Writing in The Sunday Telegraph, the Prime Minister says that such a facility would save thousands of lives and that he hopes such a system can start this year.

The proposals would mean consent for organ donation after death would be automatically presumed, unless individuals had opted out of the national register or family members objected.

But patients’ groups said that they were “totally opposed” to Mr Brown’s plan, saying that it would take away patients’ rights over their own bodies.

There are more than 8,000 patients waiting for an organ donation and more than 1,000 a year die without receiving the organ that could save their lives.

The Government will launch an overhaul of the system next week, which will put pressure on doctors and nurses to identify more “potential organ donors” from dying patients. Hospitals will be rated for the number of deceased patients they “convert” into donors and doctors will be expected to identify potential donors earlier and alert donor co-ordinators as patients approach death.

But Mr Brown, who carries a donor card, has made it clear he backs an even more radical revamp of the system, which would lead to donation by “presumed consent”. The approach is modelled on that of Spain, which has the highest proportion of organ donors in the world.

“A system of this kind seems to have the potential to close the aching gap between the potential benefits of transplant surgery in the UK and the limits imposed by our current system of consent,” Mr Brown writes.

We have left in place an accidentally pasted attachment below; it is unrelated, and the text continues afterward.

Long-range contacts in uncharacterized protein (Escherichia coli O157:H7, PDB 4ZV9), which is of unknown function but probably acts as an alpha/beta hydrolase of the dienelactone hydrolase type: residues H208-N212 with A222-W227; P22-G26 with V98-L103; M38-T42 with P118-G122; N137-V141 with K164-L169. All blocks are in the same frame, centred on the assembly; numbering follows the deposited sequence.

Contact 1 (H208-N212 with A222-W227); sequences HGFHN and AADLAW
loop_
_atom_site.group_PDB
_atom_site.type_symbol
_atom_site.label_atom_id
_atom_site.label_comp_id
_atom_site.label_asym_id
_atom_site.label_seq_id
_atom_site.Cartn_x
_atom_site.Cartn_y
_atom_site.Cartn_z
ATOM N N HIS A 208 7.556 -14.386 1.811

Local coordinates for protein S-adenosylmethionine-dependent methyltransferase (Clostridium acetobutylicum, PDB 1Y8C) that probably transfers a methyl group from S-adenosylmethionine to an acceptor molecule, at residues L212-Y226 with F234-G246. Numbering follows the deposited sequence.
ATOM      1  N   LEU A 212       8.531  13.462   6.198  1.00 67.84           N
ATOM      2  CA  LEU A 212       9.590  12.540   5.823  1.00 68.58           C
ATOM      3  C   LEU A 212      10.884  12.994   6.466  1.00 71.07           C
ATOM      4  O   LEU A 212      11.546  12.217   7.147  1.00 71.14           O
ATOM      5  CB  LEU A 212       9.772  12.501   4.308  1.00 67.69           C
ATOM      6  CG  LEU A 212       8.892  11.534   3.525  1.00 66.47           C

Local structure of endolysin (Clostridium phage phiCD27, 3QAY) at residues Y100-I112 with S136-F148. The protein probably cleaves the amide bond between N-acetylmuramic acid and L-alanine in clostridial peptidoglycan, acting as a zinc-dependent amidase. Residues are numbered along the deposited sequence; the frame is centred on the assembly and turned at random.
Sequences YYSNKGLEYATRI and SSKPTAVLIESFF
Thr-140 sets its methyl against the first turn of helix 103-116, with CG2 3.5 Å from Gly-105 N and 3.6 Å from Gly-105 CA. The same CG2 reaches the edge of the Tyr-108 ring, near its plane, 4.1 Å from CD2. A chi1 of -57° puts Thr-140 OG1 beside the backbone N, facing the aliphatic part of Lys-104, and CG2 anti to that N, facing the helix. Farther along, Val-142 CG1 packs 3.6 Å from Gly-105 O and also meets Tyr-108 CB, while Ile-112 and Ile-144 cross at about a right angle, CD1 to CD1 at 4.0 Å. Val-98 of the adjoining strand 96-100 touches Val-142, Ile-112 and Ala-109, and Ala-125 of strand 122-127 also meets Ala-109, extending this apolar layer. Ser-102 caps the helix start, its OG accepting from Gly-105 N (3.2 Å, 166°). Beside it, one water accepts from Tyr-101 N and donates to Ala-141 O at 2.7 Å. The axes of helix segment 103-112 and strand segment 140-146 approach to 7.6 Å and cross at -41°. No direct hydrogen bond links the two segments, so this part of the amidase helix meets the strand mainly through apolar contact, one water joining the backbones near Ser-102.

He voted against such a system in 2004 – but sources close to the Prime Minister said last night that the measure proposed then was a much harder version of his latest plan, without families having the final say.

Patients’ groups said that they were appalled by Mr Brown’s intervention. “They call it presumed consent, but it is no consent at all,” said Joyce Robin, from the watchdog Patient Concern. “They are relying on inertia and ignorance to get the results that they want.” She said that the

Government had made little effort to get people to register to give up organs after death. “Where is the big media campaign, where are the leaflets? Why, when I go to see my GP, doesn’t he ask me about organ donation? These are the things they should be doing – not taking away our right to decide what happens to our bodies.”

Katherine Murphy, of the Patients Association charity, agreed. “We don’t think a private decision, which is a matter of individual conscience, should be taken by the state. If people want to give the gift of life, that is their right, but it must be something that is a voluntary matter. ”

While polls show 90 per cent of Britons are in favour of organ donation, 40 per cent of relatives refuse consent for the organs of their relatives to be donated, a figure which rises to 75 per cent among black and ethnic minorities. To solve this, the organ taskforce plans measures to boost donation, including putting pressure on doctors to identify patients as potential donors before they have died.

The taskforce report – to be released on Tuesday – calls for a senior doctor to be appointed in every hospital as a “champion” of donation, along with a lay person to spread the message about the importance of donation locally.